How high can I get?

Now here’s an interesting thought: if we can have a single test for a package, we could have a single test for a package tree. You know, something like this:

We all know that packages in Java are not really tree-like, that the only thing those have with the directory structure is by a very old convention, and we know that the directory structure is there only to solve the collision-of-names problem, but nevertheless, we tend to use packages, like if the name.after.the.dot had some meaning. Like if we could hide one package inside another. Or build layers of lasagne with them.

So is it O.K. to have a single test class for a tree of packages?

Yes it is.

But if so, where is the end to that? Can we go all the way up in the package tree, to the entry point of our application? Those… those would be integration tests, or functional tests, perhaps. Could we do that? Would that be good?

The answer is: it would. In a perfect world, it would be just fine. In our shitty, hanging-on-the-edge-of-a-knife, world, it would be insane. Why? Because functional, end-to-end test are slow. So slow. So horribly slow, that it makes you wanna throw them away and go some place where you would not have to be always waiting for something. A place of total creativity, constant feedback, and lightning fast safety.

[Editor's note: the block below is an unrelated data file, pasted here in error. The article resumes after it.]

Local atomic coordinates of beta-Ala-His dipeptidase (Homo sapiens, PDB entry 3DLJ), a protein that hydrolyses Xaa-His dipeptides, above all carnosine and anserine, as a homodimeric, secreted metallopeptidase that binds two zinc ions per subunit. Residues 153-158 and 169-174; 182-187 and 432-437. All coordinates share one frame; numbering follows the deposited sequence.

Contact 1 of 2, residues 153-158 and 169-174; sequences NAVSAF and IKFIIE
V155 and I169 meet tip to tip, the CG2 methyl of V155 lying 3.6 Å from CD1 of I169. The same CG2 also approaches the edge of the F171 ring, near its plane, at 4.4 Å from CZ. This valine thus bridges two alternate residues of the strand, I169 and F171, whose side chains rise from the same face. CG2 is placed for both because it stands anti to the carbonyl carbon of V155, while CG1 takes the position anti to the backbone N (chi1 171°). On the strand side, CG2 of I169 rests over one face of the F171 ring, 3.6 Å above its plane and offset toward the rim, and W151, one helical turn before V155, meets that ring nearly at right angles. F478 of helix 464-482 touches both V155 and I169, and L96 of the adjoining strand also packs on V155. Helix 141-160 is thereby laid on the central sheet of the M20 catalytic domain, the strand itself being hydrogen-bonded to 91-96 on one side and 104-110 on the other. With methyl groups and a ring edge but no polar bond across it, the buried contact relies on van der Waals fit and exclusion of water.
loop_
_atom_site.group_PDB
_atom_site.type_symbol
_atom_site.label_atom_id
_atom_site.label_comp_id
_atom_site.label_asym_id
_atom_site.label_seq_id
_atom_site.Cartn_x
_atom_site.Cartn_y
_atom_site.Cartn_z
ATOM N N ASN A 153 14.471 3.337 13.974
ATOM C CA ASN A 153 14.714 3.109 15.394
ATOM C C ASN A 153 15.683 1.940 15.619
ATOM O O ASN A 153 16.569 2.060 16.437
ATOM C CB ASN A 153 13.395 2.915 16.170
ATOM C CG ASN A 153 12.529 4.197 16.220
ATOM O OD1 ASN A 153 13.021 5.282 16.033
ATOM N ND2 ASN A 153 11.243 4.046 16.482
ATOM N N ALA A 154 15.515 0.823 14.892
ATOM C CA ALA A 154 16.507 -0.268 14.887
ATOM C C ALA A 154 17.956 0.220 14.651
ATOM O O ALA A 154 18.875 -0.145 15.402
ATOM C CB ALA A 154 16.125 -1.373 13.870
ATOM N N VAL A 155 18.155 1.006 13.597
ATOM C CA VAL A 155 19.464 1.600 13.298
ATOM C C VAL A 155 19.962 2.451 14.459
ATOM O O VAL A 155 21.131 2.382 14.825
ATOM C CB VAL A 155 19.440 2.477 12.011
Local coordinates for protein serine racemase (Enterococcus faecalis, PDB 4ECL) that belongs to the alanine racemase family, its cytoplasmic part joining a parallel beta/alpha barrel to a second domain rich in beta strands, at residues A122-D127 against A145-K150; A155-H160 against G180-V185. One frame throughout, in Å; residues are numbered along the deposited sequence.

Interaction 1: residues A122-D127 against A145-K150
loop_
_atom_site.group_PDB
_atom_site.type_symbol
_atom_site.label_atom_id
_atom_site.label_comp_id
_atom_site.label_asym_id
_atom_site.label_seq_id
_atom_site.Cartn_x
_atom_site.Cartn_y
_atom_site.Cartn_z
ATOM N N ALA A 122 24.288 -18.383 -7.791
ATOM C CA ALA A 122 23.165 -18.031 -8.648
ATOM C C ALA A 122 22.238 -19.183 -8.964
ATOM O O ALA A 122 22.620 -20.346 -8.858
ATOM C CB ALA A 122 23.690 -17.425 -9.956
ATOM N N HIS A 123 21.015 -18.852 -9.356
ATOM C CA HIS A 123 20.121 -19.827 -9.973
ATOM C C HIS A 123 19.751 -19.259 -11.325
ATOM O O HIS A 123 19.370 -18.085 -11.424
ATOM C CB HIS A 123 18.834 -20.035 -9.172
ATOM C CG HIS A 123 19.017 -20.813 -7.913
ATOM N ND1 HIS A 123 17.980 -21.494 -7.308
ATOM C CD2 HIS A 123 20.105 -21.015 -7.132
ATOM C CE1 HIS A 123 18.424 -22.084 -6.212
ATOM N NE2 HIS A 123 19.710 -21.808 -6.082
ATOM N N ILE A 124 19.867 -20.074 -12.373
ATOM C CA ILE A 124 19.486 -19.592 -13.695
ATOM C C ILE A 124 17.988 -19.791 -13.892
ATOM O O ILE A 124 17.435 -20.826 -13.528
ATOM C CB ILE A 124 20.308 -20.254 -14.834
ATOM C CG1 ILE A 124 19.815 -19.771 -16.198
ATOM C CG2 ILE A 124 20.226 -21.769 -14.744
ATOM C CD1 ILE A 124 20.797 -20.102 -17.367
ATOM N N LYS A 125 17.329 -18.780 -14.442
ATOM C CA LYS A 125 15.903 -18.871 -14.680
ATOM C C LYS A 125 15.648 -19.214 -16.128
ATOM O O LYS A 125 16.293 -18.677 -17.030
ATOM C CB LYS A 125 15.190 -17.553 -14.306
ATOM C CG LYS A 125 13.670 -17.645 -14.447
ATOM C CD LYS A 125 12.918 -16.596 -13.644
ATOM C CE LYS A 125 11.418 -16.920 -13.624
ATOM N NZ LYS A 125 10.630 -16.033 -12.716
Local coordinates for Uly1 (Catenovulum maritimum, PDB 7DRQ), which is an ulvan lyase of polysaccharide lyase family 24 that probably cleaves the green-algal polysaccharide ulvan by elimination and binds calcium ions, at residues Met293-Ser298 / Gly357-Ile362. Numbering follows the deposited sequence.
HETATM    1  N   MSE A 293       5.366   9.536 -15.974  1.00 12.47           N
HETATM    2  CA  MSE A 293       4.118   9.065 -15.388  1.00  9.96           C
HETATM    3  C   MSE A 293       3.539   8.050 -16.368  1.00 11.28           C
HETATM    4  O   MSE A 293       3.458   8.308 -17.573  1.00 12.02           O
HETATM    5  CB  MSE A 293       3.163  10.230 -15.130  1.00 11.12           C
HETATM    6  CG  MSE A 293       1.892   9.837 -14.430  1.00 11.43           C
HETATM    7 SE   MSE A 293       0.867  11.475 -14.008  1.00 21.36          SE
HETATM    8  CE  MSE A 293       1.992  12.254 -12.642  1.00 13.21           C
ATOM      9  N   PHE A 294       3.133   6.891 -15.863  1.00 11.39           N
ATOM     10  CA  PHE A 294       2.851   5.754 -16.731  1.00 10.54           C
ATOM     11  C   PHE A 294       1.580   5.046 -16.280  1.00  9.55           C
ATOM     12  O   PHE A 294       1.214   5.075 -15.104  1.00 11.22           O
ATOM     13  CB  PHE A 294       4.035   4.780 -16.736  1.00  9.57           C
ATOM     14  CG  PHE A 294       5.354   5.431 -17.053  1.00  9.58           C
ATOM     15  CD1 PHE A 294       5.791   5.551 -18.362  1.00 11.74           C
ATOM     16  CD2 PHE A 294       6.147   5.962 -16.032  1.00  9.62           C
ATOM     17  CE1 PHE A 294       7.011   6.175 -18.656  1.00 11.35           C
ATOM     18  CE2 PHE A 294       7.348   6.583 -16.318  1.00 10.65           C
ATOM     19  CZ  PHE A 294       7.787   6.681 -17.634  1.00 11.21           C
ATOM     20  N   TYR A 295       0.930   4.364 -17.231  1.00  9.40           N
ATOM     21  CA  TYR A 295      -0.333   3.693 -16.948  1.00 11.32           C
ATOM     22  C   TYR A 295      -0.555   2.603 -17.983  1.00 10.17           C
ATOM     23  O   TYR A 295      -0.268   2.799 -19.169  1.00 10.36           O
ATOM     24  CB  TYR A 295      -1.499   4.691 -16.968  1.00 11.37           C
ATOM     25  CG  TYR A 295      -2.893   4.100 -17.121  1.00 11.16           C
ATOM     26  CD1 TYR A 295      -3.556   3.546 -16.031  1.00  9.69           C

And you’re back to unit testing.

There are even some more reasons. One being, that it’s hard to test all flows of the application, testing it end-to-end. You should probably do that for all the major flows, but what about errors, bad connections, all those tricky logic parts that may throw up at one point or another. No, sometimes it would be just too hard, to set up the environment for integration test like that, so you end up testing it with unit tests anyway.

The second reason is, that though functional tests do not pour concrete over your code, do not inhibit your creativity by repeating you algorithm in the test case, they also give no safety for refactoring. When you had a package with a single public class, it was quite obvious what someone can safely do, and what he cannot. When you have something enclosed in a library, or a plugin, it’s still obvious. But if you have thousands of public classes, and you are implementing a new feature, you are probably going to use some of them, and you would like to know that they are fine.

So, no, in our world, it doesn’t make sense to go with functional tests only. Sorry. But it also doesn’t make sense to create a test per class. It’s called the UNIT test, for a reason. Use that.

Happy coding and don’t forget to share!

Reference: Test Driven Traps, part 2 from our JCG partner Jakub Nabrdalik at the Solid Craft blog.